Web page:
‘The Coronavirus pandemic is likely to lead to litigation in various forms1; indeed, two doctors are reported to have already intimated a public law challenge to the lawfulness of the personal protective equipment (PPE) guidance published by the Department of Health and Social Care, and Public Health England.’

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Ropewalk Chambers, 4th May 2020

Source: www.ropewalk.co.uk

Informed Consent: Where Are We Now – Ropewalk Chambers

‘In Montgomery -v- Lanarkshire Health Board [2015] 1 AC 1430; [2015] UKSC 15, the Supreme Court held:

“The doctor is therefore under a duty to take reasonable care to ensure that the patient is aware of any material risks involved in any recommended treatment, and of any reasonable alternative or variant treatments. The test of materiality is whether, in the circumstances of the particular case, a reasonable person in the patient’s position would likely to attach significance to the risk, or the doctor is or should reasonably be aware that the particular patient would be likely to attach significance to it.”‘

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Ropewalk Chambers, 30th April 2020

Source: www.ropewalk.co.uk

PPE & sex discrimination claims – Cloisters

‘The media is currently saturated with reports concerning the absence of adequate Personal Protective Equipment (‘PPE’) in clinical settings. To date, commentators have understandably focused on the extent to which employers may be breaching health and safety legislation by failing to provide staff with PPE and whether staff are protected under whistleblowing legislation if they speak out. Moreover, this month two doctors launched an urgent legal challenge to guidance by NHS England on PPE. In this blog, Dee Masters and Jen Danvers look at a different aspect to the PPE debate, namely whether there is scope for sex discrimination claims arising from equipment which has been designed to fit the average man rather than their female colleagues.’

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Cloisters, 29th April 2020

Source: www.cloisters.com

COVID-19 Deaths and PPE – The Coroner’s Role – Parklane Plowden Chambers

‘Inevitably the COVID-19 pandemic will result in a significant increase in the workload of coroners and the number of inquests being heard. Cases where the virus may have been contracted in the workplace setting including frontline workers because of the lack of personal protective equipment (PPE) may be one significant area of potential inquiry.’

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Parklane Plowden Chambers, 4th May 2020

Source: www.parklaneplowden.co.uk

Coronavirus and Clinical Negligence – Coronavirus: Guidance for Lawyers and Businesses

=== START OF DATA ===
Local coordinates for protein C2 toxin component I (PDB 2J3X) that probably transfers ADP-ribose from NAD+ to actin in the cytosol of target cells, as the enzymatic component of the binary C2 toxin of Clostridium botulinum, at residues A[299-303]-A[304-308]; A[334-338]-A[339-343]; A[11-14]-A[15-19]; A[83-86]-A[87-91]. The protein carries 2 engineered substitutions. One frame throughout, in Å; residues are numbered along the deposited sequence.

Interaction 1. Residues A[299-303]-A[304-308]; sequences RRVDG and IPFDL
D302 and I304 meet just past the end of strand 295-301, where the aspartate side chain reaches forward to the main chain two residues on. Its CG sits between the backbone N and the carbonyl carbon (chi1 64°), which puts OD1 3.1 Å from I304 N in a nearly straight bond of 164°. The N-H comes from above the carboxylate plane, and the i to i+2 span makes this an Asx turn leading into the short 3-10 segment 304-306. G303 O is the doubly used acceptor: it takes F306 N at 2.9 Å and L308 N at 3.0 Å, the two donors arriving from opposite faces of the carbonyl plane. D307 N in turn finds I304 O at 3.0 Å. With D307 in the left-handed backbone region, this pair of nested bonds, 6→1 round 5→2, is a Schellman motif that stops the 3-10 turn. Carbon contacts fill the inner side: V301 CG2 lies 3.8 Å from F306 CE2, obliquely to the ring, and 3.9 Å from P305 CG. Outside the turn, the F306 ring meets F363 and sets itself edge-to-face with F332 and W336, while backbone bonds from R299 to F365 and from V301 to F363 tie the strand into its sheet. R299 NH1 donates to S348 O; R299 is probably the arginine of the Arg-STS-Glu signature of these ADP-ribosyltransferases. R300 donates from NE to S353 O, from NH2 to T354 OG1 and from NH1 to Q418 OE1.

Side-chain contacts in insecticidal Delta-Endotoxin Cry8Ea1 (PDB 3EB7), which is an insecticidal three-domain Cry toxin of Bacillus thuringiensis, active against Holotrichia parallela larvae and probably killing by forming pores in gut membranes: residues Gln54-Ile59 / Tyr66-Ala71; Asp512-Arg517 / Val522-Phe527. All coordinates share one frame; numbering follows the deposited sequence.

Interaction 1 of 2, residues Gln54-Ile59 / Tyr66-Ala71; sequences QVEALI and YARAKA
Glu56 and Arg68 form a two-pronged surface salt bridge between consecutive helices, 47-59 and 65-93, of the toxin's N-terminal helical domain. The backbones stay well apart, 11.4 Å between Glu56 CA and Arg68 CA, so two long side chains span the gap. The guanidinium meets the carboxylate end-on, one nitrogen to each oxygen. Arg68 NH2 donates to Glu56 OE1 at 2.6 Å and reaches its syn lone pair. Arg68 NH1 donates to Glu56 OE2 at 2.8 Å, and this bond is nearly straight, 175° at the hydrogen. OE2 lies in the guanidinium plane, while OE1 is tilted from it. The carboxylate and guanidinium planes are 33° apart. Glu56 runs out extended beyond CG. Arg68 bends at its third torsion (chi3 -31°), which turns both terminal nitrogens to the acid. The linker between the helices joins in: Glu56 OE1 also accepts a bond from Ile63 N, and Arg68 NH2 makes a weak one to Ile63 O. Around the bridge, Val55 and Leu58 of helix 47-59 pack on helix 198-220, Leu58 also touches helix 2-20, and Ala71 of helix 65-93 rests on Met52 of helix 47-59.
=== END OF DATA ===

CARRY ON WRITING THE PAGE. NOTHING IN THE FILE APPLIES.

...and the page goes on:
‘Nigel Poole QC considers the question: how will the Coronavirus pandemic affect clinical negligence litigation in England and Wales?’

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Coronavirus: Guidance for Lawyers and Businesses, 30th April 2020

Source: lawinthetimeofcorona.wordpress.com

NHS staff coronavirus inquests told not to look at PPE shortages – The Guardian

Posted April 30th, 2020 in coronavirus, doctors, inquests, news, nurses, protective equipment by sally

‘Inquests into coronavirus deaths among NHS workers should avoid examining systemic failures in provision of personal protective equipment (PPE), coroners have been told, in a move described by Labour as “very worrying”.’

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The Guardian, 29th April 2020

Source: www.theguardian.com

The Frontline Doctors Challenging The Government’s Handling Of Covid-19 – Each Other

‘On Thursday (23 April), the couple launched a legal challenge against the government’s guidance on personal protective equipment (PPE), which they argue exposes them to coronavirus infections.’

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Each Other, 28th April 2020

Source: eachother.org.uk

Doctor couple challenge UK government on PPE risks to BAME staff – The Guardian

‘Two doctors are launching a legal challenge over government guidance on personal protective equipment which they say exposes them to coronavirus infections.’

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The Guardian, 24th April 2020

Source: www.theguardian.com

Has the government broken the law by putting NHS staff in harm’s way? – The Guardian

‘If there have been systemic flaws over PPE, ministers could be in breach of the European convention on human rights.’

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The Guardian, 25th April 2020

Source: www.theguardian.com

If ministers fail to reveal 2016 flu study they ‘will face court’ – The Guardian

‘The government faces being taken to court if it refuses to disclose the findings of an exercise confirming the UK could not cope with a flu pandemic.’

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The Guardian, 26th April 2020

Source: www.theguardian.com

What Standard of Care Should Hospitals be Held to in the COVID-19 Outbreak? – 39 Essex Chambers

‘It is no secret that Covid-19 is placing huge strain on the NHS, with ramifications across all parts of an already stretched organisation. Hospitals nationwide have been told to prepare for a tsunami of patients demanding very high levels of care. They are having to do so while facing staff shortages and worries over the supply of essential equipment. In an effort to cope, retired doctors and not-yet-fully qualified doctors have been drafted in. In such circumstances, it is inevitable that accidents will happen and errors will be made. Once all of this is over, it is a regrettable fact that litigation will ensue. Will the law step up to protect the professionals who have done so much to save lives and ready the nation for the post-corona world? This short article argues that it can and should, most obviously by recognising that desperate circumstances should be reflected in the standard of care applied to hospitals and medical professionals working in response to Covid-19.’

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39 Essex Chambers, 22nd April 2020

Source: www.39essex.com